Stick-to-itiveness is one of the more inelegant words in the English language, but I have a special fondness for it. I heard the word a great deal when I was young, mostly, as I recall, from my mother. I was a creature of sudden but short-lived enthusiasms. I had a passion for building model airplanes, and then one day, mysteriously, all desire left and the basement was left littered with half-finished models. Then stamp collecting became an all-consuming hobby. I received an immense stamp album for Christmas, joined a philatelic club, acquired piles and piles of stamps, and then one day, unaccountably, the interest left me. The album gathered dust and the mounds of stamps were left unmounted. Next it was horses. Each Saturday morning my best friend and I would ride our bikes to a dude ranch two miles from town, get horses and ride up into the Montana foothills imagining we were Merriwether Lewis and William Clark or, less pretentiously, Gene Autry and the Lone Ranger. And then, overnight, that entire world vanished and in its place was—girls.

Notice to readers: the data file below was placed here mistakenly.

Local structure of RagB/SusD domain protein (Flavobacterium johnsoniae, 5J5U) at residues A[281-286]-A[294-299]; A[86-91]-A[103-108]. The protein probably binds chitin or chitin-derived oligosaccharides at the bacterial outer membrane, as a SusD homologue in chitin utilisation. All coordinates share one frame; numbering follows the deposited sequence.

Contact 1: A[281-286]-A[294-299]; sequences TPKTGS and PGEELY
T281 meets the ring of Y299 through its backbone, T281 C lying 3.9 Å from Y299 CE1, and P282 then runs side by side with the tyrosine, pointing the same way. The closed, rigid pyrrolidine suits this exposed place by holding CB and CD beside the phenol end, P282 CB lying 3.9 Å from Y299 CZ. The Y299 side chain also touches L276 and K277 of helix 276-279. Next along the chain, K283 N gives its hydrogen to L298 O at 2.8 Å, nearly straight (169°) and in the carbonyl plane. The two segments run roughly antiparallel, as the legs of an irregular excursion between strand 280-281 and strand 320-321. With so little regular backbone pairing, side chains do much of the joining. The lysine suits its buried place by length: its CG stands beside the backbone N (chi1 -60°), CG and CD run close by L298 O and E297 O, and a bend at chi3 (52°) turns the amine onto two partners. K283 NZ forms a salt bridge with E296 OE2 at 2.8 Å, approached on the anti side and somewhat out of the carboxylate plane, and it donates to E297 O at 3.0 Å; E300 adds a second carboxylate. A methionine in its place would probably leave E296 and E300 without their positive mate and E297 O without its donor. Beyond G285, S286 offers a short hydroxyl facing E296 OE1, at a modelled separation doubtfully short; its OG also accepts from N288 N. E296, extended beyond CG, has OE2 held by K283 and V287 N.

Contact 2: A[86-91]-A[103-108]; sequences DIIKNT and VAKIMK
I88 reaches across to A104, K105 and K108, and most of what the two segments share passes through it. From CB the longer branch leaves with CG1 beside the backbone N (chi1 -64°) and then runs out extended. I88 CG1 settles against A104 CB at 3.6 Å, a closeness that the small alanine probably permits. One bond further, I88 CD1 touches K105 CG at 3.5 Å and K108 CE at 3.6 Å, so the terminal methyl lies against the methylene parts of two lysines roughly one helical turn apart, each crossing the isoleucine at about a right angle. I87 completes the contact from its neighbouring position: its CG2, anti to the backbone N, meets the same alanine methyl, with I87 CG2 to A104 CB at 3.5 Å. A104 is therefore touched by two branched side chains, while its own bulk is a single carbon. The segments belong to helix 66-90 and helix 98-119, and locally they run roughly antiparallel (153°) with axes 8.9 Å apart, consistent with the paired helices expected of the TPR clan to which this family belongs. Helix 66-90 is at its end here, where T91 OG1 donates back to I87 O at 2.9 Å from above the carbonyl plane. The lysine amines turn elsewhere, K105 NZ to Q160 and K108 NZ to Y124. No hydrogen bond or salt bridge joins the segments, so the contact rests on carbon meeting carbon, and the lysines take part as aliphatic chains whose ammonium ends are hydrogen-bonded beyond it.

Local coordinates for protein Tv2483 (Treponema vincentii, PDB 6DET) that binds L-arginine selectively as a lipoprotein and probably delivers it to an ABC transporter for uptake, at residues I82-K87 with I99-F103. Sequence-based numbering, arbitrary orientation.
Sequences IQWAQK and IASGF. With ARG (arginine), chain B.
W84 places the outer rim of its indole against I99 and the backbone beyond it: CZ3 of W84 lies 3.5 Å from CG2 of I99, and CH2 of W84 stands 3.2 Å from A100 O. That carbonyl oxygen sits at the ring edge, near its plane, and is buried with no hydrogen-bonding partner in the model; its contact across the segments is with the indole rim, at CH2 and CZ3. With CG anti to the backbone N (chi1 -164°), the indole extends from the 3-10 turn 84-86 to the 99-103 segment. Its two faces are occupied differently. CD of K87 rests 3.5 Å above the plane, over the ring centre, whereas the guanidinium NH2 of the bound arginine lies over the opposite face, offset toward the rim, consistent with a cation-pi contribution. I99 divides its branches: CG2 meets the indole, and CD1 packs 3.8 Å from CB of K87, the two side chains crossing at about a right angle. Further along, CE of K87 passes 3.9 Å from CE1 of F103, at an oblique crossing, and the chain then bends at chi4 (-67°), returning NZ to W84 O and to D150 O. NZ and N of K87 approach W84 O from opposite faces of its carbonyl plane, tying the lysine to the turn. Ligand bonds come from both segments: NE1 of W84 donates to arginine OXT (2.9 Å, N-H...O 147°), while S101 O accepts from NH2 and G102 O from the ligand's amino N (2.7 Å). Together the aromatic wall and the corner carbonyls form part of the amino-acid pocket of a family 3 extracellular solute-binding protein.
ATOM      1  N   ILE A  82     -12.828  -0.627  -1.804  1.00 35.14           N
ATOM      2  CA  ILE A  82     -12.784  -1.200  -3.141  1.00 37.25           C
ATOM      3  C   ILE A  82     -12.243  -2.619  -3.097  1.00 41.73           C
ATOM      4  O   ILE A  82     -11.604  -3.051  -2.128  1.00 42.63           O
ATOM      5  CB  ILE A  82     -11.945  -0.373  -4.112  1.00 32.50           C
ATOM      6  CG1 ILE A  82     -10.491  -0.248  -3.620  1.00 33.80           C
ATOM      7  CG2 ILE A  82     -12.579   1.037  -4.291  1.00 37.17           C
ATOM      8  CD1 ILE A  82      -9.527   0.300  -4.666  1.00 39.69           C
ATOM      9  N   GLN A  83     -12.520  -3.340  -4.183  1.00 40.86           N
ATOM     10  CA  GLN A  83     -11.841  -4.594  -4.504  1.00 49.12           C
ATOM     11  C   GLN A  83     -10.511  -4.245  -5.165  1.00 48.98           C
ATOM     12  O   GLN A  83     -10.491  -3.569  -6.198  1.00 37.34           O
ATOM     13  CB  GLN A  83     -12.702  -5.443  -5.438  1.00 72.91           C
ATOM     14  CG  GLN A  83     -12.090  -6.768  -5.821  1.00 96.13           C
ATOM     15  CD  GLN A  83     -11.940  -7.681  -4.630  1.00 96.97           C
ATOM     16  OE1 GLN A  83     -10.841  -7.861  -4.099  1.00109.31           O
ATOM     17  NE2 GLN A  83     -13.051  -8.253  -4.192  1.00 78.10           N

It was during these rather frequent transitions from one enthusiasm to another that I was slapped with the reprimand “Eugene, you have no stick-to-itiveness. You never finish anything.” Years later I learned that the church had a fancier word for the same thing: perseverance. I have also found that it is one of the marks of Christian discipleship and have learned to admire those who exemplify it. Along the way Psalm 129 has gotten included in my admiration.

Eugene H. Peterson, A Long Obedience in the Same Direction: Discipleship in an Instant Society (Westmont, IL: IVP Books, 2012).

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